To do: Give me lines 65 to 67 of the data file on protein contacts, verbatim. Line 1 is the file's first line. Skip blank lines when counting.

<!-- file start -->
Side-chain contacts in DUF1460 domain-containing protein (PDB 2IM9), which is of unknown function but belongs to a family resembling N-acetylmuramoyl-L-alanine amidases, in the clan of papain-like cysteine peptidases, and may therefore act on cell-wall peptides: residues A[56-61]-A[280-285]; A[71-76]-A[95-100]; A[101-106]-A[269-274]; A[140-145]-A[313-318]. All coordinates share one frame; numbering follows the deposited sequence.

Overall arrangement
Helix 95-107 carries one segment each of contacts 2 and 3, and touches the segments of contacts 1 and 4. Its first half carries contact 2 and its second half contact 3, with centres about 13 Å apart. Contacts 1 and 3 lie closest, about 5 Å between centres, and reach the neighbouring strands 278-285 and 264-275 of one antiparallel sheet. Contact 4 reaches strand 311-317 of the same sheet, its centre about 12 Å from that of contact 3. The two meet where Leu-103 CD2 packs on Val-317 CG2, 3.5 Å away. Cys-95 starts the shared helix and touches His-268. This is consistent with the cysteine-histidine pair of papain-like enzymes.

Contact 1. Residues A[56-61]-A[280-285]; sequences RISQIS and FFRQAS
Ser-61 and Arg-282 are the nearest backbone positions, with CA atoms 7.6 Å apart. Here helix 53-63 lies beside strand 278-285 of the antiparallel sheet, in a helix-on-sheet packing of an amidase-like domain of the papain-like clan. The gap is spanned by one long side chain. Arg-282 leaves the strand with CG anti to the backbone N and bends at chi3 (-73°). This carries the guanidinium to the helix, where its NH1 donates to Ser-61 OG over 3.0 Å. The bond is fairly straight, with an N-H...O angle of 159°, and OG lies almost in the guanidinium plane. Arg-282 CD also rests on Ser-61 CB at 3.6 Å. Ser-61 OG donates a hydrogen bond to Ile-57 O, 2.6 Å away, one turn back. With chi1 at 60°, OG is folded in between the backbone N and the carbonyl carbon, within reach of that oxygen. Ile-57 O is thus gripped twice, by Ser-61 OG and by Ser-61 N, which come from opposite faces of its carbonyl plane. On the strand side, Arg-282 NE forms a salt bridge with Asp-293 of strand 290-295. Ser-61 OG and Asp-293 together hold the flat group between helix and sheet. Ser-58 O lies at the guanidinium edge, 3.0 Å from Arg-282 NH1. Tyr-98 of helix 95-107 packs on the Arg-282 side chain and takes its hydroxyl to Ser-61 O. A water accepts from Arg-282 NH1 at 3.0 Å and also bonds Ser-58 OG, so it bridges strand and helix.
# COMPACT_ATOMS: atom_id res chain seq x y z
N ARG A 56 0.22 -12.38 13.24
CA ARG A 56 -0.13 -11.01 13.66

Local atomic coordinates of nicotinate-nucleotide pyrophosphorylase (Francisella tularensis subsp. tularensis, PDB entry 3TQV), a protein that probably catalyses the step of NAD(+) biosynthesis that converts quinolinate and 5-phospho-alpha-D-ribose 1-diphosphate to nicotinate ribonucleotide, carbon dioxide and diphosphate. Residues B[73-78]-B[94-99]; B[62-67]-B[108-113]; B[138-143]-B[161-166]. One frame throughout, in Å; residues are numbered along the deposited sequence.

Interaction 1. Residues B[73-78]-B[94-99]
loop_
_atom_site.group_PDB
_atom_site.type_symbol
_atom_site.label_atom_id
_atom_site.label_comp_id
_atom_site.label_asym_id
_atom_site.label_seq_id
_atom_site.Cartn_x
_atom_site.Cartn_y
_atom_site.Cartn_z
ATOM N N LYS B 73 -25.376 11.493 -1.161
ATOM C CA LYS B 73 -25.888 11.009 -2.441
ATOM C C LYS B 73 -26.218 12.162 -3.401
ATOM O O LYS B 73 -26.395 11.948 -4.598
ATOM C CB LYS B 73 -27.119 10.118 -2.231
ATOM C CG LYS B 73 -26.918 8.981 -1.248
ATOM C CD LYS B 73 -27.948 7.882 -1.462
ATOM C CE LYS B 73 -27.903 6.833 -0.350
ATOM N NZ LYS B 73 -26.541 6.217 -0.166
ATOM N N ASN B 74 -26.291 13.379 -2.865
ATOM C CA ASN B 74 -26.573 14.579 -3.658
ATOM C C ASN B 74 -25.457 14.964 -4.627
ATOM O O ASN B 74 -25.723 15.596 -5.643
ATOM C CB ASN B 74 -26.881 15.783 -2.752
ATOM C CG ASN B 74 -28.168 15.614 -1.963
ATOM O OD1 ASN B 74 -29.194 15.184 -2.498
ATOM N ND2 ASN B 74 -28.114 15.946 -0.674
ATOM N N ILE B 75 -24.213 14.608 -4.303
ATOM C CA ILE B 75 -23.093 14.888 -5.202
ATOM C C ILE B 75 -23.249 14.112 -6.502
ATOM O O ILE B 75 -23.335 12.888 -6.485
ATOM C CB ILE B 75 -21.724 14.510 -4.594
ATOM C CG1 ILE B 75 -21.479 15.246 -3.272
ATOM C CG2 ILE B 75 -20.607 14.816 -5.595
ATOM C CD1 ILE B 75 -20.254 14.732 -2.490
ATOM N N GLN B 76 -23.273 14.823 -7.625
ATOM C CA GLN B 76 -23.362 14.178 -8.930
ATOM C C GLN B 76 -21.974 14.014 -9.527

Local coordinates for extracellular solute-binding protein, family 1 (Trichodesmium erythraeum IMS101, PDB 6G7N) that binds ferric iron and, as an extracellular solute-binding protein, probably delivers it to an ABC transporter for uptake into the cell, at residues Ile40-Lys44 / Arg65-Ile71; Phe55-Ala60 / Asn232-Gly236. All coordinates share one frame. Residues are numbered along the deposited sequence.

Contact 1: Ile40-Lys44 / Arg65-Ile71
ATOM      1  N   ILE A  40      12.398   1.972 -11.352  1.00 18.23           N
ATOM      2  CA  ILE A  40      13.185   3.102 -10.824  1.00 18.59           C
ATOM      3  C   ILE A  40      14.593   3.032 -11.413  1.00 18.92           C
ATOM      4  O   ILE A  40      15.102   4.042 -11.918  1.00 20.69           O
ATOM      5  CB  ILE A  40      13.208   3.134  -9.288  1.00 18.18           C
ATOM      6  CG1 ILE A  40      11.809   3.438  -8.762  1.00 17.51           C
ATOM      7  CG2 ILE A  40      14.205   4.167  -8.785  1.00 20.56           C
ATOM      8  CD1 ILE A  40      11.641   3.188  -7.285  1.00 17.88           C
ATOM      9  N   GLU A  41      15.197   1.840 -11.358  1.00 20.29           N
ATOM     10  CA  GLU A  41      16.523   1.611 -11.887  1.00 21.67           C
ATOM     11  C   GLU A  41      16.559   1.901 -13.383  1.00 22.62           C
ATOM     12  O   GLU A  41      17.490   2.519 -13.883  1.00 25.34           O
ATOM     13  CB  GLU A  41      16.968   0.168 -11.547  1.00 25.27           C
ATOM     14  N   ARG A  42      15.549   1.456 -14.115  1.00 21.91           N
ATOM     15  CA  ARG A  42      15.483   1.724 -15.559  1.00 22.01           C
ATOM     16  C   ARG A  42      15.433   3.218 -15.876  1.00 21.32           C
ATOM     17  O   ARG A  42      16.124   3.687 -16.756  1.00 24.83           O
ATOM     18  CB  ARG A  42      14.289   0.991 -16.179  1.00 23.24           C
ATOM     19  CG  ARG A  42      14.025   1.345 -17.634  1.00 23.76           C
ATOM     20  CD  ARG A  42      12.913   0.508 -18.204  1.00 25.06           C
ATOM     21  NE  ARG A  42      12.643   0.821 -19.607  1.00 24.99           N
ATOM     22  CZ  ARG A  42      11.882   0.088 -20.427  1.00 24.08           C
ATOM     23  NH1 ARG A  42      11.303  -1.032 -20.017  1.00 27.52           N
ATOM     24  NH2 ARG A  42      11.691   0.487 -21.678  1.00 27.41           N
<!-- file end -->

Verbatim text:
ATOM     15  CA  ARG A  42      15.483   1.724 -15.559  1.00 22.01           C
ATOM     16  C   ARG A  42      15.433   3.218 -15.876  1.00 21.32           C
ATOM     17  O   ARG A  42      16.124   3.687 -16.756  1.00 24.83           O